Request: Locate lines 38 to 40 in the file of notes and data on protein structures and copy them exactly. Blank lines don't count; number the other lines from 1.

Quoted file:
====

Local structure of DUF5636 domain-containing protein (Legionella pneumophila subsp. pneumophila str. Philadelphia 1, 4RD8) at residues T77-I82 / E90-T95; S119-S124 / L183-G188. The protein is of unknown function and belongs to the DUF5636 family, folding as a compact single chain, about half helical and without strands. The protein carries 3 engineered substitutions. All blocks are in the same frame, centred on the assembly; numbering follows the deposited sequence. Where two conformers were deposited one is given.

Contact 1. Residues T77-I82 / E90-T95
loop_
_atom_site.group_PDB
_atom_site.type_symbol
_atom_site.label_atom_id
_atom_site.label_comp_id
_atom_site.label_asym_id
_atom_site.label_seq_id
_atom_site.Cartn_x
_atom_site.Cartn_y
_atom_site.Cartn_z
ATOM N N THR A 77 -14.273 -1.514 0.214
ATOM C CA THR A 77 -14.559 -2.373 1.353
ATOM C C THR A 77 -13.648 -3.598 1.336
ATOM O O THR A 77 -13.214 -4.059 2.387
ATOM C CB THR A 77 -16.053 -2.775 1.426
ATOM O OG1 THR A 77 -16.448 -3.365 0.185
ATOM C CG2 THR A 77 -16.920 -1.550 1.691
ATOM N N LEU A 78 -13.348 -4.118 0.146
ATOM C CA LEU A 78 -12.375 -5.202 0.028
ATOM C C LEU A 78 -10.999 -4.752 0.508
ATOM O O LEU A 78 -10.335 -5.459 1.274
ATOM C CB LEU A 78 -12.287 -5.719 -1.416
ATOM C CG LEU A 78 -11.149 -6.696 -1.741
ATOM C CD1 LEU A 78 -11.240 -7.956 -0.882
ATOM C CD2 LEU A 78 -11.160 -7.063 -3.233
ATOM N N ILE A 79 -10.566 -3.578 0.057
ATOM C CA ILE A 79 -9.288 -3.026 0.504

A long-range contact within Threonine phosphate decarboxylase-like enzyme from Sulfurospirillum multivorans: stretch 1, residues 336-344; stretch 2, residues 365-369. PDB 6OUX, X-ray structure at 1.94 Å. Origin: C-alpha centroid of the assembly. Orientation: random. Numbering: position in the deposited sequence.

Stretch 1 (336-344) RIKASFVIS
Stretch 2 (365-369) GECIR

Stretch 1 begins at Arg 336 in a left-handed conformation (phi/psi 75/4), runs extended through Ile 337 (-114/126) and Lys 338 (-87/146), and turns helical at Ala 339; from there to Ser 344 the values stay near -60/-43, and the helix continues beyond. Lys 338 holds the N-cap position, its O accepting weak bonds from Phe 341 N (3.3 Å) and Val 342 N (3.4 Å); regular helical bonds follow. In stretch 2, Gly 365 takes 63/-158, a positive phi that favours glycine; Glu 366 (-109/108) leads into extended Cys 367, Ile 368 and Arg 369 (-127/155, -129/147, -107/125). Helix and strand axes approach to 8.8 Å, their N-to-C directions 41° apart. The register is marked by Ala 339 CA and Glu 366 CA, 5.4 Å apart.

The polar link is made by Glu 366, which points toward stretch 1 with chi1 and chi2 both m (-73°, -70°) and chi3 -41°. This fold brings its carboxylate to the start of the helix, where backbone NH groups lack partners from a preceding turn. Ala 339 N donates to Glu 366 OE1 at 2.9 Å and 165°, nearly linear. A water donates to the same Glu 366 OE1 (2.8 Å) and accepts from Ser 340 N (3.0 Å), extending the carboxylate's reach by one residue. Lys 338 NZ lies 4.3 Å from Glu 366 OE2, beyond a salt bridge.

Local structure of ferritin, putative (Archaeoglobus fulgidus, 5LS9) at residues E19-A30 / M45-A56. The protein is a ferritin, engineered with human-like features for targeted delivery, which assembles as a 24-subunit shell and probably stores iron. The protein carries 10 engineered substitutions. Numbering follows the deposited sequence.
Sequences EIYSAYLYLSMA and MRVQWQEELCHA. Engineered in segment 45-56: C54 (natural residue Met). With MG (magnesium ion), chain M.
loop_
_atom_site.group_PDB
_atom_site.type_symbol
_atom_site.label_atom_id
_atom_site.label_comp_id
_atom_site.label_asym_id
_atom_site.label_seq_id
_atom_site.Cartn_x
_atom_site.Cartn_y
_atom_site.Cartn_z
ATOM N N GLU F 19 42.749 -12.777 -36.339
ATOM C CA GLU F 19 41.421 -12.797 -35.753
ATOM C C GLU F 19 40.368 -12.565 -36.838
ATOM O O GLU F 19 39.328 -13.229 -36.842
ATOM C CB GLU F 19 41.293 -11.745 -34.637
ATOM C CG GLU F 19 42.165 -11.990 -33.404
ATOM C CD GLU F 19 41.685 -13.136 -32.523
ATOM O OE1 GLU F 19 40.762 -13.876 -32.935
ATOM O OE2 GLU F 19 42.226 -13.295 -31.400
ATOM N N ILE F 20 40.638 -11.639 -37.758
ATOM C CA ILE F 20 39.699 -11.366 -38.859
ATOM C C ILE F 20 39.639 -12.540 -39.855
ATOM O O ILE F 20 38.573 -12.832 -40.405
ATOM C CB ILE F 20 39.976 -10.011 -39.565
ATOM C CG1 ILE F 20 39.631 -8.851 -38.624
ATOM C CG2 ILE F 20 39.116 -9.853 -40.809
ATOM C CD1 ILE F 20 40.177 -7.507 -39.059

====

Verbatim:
_atom_site.group_PDB
_atom_site.type_symbol
_atom_site.label_atom_id